Tuition increase expected for Georgia’s public colleges

Nathaly Ordonez
college because it was too expensive, but is now studying business so she can work in advertising when she graduates. (AP Photo/Kathy Willens)

ATLANTA (AP) — Tuition at Georgia’s public colleges and universities will increase 2 percent next fall.

The university system of Georgia estimates that full-time, undergraduate students who live in-state will pay an extra $27 to $98 a semester, WABE Radio reported (http://bit.ly/2oTxmSx).

But some students say even a small price hike could hurt, and some who have Georgia’s HOPE scholarship say the increase is unsettling.

Georgia Tech freshmen Jessica Samuel and Anjana Anandkumar both qualified for the Zell Miller scholarship. It’s part of the HOPE program, and pays for full tuition. But to keep it, they need to have a 3.3 Grade Point Average. Samuel said that’s not easy.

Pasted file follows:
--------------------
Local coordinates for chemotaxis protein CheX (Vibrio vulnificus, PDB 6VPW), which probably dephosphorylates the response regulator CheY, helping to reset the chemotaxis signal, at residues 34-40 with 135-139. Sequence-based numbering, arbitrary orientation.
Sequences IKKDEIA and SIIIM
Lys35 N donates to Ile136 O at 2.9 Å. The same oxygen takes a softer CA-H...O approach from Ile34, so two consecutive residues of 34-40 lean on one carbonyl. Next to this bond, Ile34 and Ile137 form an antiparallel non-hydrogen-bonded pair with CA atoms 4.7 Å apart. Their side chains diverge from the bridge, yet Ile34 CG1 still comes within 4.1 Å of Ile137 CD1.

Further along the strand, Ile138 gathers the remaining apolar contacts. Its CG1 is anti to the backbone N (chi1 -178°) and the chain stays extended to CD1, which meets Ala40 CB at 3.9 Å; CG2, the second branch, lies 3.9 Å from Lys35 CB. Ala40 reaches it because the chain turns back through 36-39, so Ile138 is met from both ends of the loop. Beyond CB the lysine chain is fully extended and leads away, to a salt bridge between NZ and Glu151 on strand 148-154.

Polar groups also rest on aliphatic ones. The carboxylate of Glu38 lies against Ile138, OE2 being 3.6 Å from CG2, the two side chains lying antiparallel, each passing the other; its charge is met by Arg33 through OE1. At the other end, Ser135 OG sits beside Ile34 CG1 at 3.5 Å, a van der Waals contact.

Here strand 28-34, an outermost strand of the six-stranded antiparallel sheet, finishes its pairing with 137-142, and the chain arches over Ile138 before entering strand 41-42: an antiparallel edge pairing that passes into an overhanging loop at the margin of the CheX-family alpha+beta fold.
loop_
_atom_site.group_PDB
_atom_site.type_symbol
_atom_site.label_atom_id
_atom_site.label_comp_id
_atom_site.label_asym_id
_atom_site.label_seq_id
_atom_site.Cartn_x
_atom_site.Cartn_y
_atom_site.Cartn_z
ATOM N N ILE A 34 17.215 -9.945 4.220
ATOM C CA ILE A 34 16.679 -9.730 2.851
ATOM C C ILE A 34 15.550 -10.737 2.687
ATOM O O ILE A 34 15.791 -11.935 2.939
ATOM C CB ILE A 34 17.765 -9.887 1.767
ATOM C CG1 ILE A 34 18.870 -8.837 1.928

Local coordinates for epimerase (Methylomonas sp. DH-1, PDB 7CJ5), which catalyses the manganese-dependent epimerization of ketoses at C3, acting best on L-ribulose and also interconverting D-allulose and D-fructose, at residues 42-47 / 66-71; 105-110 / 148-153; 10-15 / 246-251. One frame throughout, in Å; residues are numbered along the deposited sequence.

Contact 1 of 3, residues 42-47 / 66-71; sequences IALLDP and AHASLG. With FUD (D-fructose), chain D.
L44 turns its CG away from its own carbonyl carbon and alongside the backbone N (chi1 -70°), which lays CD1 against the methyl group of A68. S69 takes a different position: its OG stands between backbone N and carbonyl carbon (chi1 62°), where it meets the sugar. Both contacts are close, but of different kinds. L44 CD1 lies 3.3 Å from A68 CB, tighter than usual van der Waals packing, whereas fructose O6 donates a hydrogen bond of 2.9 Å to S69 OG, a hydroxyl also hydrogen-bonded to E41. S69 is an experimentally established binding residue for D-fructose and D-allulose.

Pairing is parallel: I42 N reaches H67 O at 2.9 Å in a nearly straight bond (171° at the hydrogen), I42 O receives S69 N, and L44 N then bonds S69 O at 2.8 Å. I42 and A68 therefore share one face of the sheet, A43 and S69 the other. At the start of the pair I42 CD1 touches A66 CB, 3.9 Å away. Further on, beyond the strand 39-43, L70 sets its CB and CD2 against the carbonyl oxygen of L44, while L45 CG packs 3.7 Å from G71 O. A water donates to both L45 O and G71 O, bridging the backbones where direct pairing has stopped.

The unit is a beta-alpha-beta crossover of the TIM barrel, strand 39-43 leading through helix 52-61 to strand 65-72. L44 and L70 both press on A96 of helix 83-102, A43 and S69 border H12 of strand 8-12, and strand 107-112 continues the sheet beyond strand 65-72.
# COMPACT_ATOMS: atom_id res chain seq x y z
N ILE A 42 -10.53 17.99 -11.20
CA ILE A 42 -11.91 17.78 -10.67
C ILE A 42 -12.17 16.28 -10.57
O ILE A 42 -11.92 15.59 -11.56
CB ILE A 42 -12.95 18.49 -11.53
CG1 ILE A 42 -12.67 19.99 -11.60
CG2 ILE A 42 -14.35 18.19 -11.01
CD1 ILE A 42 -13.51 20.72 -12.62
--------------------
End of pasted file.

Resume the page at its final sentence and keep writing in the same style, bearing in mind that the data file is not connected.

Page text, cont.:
“That’s a really big concern for both of us,” she told the radio station. “We’re sweating bullets every day, because what if we lose this? We won’t be able to pay our tuition anymore.”

Anandkumar said she’s trying to hang on to her scholarship.

“I had a pretty terrible first semester,” she said. “My GPA fell. I didn’t expect it to fall so much, but one bad class brought it down way past all the cut offs. So, this semester, I’m struggling to bring it back up.”

University system officials said they’re sensitive to such concerns. They say tuition increases are needed to keep up with increased costs and to maintain quality.

“Frankly, we don’t like to raise tuition. It’s not a popular thing to do,” Chancellor Steve Wrigley told lawmakers earlier this year. “It’s necessary to keep up with increased costs in a variety of areas. It’s important to help maintain quality.”

It still poses a hardship for students like Taylor Hudson. She’s a freshman at Georgia State University. The HOPE scholarship only covers some of her tuition.

 “I know I have to take out more loans,” she said. “So, other than that, I just hope for the best.”

There may be one silver lining. Student fees, which pay for some on-campus services, won’t go up at most schools next year.

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Information from: WABE-FM, http://www.wabe.org/

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